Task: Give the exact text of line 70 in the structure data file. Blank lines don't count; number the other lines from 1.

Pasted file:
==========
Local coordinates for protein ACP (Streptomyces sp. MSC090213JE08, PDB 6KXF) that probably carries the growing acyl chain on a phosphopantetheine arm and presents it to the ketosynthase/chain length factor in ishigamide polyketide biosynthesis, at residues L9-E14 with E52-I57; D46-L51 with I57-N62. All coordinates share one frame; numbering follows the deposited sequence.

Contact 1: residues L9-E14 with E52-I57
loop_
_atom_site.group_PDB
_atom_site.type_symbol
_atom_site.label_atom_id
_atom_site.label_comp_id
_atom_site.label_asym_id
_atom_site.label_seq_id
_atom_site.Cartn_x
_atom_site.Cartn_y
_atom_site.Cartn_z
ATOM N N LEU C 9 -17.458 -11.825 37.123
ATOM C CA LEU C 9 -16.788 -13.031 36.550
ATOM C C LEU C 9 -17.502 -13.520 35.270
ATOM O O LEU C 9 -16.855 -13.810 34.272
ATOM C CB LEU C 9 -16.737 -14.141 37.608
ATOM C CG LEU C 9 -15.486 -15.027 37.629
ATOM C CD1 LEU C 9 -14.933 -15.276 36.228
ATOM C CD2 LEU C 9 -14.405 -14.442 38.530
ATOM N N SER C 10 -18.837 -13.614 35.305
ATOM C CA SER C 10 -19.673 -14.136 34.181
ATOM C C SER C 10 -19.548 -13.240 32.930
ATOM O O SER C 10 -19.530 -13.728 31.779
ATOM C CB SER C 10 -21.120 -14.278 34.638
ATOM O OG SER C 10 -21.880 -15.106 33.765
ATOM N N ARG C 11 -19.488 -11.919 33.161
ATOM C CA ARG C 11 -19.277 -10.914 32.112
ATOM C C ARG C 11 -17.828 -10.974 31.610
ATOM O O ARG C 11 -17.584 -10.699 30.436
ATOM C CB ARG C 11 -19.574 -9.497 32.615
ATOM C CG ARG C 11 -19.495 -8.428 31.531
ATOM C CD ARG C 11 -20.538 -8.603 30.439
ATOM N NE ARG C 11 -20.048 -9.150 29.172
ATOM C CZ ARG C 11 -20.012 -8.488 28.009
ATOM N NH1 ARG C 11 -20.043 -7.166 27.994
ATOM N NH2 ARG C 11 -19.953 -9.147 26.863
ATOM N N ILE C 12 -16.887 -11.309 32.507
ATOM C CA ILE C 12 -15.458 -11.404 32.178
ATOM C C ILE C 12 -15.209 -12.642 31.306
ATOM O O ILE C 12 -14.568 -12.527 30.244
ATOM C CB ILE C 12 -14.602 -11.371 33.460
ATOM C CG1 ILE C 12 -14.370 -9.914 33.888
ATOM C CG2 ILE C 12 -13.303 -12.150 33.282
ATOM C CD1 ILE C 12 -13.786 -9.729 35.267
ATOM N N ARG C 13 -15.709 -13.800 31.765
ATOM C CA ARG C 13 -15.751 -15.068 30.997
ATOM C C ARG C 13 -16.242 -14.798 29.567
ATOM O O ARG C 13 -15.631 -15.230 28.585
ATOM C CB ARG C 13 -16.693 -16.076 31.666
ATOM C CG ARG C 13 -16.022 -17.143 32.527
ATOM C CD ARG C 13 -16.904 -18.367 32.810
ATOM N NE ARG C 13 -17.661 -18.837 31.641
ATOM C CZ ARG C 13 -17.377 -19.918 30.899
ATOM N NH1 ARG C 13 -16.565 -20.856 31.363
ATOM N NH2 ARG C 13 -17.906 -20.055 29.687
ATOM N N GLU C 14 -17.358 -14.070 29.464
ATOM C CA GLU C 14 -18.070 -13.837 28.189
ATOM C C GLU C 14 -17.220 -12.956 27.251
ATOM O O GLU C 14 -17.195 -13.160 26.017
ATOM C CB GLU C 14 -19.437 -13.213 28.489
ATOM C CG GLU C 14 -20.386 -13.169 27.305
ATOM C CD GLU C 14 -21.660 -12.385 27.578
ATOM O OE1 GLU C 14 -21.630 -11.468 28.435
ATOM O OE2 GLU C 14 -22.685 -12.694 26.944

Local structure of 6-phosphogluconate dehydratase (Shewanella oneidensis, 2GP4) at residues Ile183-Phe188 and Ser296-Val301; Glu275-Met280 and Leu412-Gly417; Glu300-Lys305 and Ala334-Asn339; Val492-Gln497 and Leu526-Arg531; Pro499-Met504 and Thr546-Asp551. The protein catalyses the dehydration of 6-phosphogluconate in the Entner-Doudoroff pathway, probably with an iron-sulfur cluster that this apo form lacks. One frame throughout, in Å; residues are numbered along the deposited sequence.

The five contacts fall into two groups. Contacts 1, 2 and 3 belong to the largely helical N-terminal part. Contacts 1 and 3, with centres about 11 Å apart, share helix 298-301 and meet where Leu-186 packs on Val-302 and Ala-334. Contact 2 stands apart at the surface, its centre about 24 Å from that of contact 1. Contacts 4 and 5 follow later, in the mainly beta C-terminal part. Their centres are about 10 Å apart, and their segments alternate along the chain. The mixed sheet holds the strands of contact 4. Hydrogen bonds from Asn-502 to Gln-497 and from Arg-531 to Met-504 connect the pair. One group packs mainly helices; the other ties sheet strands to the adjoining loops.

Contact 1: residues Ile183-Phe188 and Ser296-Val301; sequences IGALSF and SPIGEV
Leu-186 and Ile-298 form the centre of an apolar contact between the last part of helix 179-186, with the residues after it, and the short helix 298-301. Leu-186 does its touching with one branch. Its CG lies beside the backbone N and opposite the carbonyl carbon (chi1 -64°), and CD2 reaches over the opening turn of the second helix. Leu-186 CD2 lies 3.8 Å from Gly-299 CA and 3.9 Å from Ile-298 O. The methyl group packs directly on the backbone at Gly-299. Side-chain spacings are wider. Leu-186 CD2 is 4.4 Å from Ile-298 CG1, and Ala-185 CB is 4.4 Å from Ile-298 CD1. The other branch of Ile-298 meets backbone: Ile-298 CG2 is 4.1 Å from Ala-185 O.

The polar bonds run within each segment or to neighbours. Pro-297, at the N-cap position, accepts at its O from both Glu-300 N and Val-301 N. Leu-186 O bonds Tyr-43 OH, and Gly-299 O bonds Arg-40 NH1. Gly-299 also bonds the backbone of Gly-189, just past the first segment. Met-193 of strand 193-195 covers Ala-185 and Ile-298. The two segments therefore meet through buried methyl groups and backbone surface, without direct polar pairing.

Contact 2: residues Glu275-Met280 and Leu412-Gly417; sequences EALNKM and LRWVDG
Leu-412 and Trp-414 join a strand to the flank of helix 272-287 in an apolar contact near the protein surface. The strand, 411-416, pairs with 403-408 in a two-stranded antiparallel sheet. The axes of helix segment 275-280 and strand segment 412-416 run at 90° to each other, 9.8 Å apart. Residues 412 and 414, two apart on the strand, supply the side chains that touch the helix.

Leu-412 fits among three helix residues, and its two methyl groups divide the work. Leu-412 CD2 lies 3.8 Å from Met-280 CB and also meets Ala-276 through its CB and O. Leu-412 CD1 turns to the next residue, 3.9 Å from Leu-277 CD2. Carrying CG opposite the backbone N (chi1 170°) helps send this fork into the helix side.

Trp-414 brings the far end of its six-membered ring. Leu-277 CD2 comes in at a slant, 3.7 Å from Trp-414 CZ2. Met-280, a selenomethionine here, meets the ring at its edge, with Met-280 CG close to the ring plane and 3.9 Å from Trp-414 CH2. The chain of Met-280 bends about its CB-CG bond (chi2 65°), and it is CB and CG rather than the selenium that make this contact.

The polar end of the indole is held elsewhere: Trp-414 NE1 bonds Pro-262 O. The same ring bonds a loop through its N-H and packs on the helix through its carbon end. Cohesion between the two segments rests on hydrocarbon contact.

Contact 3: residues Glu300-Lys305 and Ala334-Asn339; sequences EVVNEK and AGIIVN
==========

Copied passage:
The polar bonds run within each segment or to neighbours. Pro-297, at the N-cap position, accepts at its O from both Glu-300 N and Val-301 N. Leu-186 O bonds Tyr-43 OH, and Gly-299 O bonds Arg-40 NH1. Gly-299 also bonds the backbone of Gly-189, just past the first segment. Met-193 of strand 193-195 covers Ala-185 and Ile-298. The two segments therefore meet through buried methyl groups and backbone surface, without direct polar pairing.